Dr Zhang and his team have tested CSIApx extensively, using both experimental and synthesised Wi-Fi channel data. The results confirm that CSIApx achieves excellent compression ratio with little loss of accuracy.
Two major benefits arise from the researchers confining CSIApx to employ only base sinusoids on fixed frequencies. Firstly, computation complexity is dramatically reduced as there is no need to solve complex optimisation problems. Secondly, the base sinusoids have constant frequency values, so they do not need to be transmitted, thus improving the compression ratio and reducing the overhead.
In addition to CSI compression, the research will also lead to CSI measurement techniques together with novel data transmission methods. These can substantially improve Wi-Fi network efficiency and facilitate applications that increasingly depend on reliable high-speed wireless networks.
The outcomes of this research will be timely solutions for Wi-Fi networks for better supporting MU-MIMO or massive MIMO.
The knowledge gained throughout this project also offers advancement within the research field as Dr Zhang and his team reveal significant characteristics of a large class of wireless channels that until now have gone unnoticed. They also offer optimised methods for this group of wireless channels.
Throughout this project, Dr Zhang offers both graduate and undergraduate students the opportunity to learn through practical experience of such aspects as the algorithm design, implementation, and experimental evaluation of wireless networking. This experience has enhanced the students’ training, enabling them to pursue careers in engineering and education.
Furthermore, the research team has uploaded the data collected throughout this project in the form of the CSI traces from their experiments. This data can be freely accessed by students and researchers in order to support their own work. The project’s curriculum development activities also include employing the results obtained from this research in the teaching of both graduate and undergraduate networking classes.
The original version of CSIApx has already been patented. The research team are constantly improving this initial patented version with respect to the actual compression ratio achieved as well as the system’s theoretical foundation.
Improving wireless network speed
Dr Zhang explains that “By removing the bottleneck caused by the high overhead in CSI feedback and measurement, the outcomes of this research will be timely solutions for Wi-Fi networks for better supporting MU-MIMO or massive MIMO.”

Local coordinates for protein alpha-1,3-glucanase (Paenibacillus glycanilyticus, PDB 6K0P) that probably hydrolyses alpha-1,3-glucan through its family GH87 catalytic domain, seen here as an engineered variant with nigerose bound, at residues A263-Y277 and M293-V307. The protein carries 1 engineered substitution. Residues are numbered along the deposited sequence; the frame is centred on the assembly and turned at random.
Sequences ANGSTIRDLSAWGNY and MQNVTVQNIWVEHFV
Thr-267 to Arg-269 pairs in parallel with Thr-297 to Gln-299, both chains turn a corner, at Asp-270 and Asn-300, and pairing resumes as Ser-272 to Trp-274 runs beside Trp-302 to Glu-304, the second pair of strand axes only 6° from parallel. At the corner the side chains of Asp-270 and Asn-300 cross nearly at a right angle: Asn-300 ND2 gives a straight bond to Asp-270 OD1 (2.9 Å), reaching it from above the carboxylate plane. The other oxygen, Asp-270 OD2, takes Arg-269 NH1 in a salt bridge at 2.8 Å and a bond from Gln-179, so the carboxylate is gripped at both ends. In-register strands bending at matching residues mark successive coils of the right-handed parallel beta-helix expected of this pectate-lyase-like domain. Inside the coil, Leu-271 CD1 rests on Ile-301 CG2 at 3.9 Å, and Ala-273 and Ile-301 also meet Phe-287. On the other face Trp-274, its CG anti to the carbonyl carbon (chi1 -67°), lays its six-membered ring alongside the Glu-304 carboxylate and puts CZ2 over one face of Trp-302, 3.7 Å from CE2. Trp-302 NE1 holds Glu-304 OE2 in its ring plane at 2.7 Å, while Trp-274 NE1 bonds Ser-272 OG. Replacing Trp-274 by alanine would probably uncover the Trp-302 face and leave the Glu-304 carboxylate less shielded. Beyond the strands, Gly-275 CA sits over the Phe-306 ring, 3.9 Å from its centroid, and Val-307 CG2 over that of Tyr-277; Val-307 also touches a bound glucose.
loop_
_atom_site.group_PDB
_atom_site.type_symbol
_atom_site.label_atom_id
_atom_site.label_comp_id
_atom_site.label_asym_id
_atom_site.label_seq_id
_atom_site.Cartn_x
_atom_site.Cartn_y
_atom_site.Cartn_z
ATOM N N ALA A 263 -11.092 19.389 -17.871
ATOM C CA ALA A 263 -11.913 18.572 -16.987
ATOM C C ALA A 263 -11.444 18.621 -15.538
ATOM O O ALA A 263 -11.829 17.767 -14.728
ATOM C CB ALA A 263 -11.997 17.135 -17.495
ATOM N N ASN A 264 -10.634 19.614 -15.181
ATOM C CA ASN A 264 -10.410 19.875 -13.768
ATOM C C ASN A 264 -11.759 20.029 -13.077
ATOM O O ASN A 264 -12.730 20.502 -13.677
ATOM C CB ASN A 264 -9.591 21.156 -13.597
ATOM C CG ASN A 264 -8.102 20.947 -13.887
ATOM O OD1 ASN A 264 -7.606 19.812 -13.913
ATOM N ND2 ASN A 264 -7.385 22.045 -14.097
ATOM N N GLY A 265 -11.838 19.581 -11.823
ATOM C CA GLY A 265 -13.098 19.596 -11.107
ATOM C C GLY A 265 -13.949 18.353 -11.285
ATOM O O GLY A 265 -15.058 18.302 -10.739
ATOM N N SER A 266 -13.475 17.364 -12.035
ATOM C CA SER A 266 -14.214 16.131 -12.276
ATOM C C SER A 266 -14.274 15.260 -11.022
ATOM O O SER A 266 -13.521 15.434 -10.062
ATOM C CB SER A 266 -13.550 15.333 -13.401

The research team has been successful in the development of algorithms that can produce better CSI estimation and compression. These algorithms allow increasingly accurate and timely CSI updates and they will facilitate improvements in the overall performance of wireless networks. This will be of particular benefit to those networks with large MIMO, as MIMO systems are dependent on CSI to optimise their system transmission parameters.
These research findings offer highly effective, innovative solutions to significant issues within wireless communication. The discoveries made by Dr Zhang and his team will stimulate the development of higher performance wireless networks. Moreover, this research offers numerous benefits to a society that is increasingly dependent on access to faster, more reliable wireless networks.
What motivated your interest in researching approximations of CSI in Wi-Fi networks?
<itemprop=”acceptedanswer”> This is actually a quite interesting story. A few years back, my PhD student, Avishek Mukherjee, and I were trying to extract the path information in the CSI to find the angle of arrival of the signal. We failed miserably, because our method worked about half of the time, but we didn’t know why it worked and why it did not work. One day, I sat down and discussed it with Avishek. We realised that we were getting nowhere; however, we noticed that we actually did unintentionally accomplish something that seemed to be useful. That is, we somehow were able to write the CSI as the linear combination of very few sinusoids, which should lead to a good CSI compression algorithm. We wrote a paper on this discovery, which was the beginning of this project. </itemprop=”acceptedanswer”>